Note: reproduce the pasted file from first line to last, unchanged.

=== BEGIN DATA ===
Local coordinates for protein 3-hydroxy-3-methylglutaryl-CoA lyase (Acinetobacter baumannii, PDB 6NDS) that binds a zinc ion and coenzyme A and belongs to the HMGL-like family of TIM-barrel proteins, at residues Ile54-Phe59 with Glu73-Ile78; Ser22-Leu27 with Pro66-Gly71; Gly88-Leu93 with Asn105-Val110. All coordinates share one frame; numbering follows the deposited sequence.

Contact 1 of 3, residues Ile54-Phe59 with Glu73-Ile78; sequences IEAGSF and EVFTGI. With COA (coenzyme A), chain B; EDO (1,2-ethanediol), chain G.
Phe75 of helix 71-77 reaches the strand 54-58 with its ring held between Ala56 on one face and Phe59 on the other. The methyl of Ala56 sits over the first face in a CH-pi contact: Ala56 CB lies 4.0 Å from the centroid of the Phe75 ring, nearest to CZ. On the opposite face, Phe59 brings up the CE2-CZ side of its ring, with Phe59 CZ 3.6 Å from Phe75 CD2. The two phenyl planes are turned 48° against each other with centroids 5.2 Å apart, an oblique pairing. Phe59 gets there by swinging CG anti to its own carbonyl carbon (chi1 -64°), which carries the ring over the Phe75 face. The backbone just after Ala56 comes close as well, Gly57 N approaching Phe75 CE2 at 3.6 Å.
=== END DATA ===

Local coordinates for protein 3-hydroxy-3-methylglutaryl-CoA lyase (Acinetobacter baumannii, PDB 6NDS) that binds a zinc ion and coenzyme A and belongs to the HMGL-like family of TIM-barrel proteins, at residues Ile54-Phe59 with Glu73-Ile78; Ser22-Leu27 with Pro66-Gly71; Gly88-Leu93 with Asn105-Val110. All coordinates share one frame; numbering follows the deposited sequence.

Contact 1 of 3, residues Ile54-Phe59 with Glu73-Ile78; sequences IEAGSF and EVFTGI. With COA (coenzyme A), chain B; EDO (1,2-ethanediol), chain G.
Phe75 of helix 71-77 reaches the strand 54-58 with its ring held between Ala56 on one face and Phe59 on the other. The methyl of Ala56 sits over the first face in a CH-pi contact: Ala56 CB lies 4.0 Å from the centroid of the Phe75 ring, nearest to CZ. On the opposite face, Phe59 brings up the CE2-CZ side of its ring, with Phe59 CZ 3.6 Å from Phe75 CD2. The two phenyl planes are turned 48° against each other with centroids 5.2 Å apart, an oblique pairing. Phe59 gets there by swinging CG anti to its own carbonyl carbon (chi1 -64°), which carries the ring over the Phe75 face. The backbone just after Ala56 comes close as well, Gly57 N approaching Phe75 CE2 at 3.6 Å.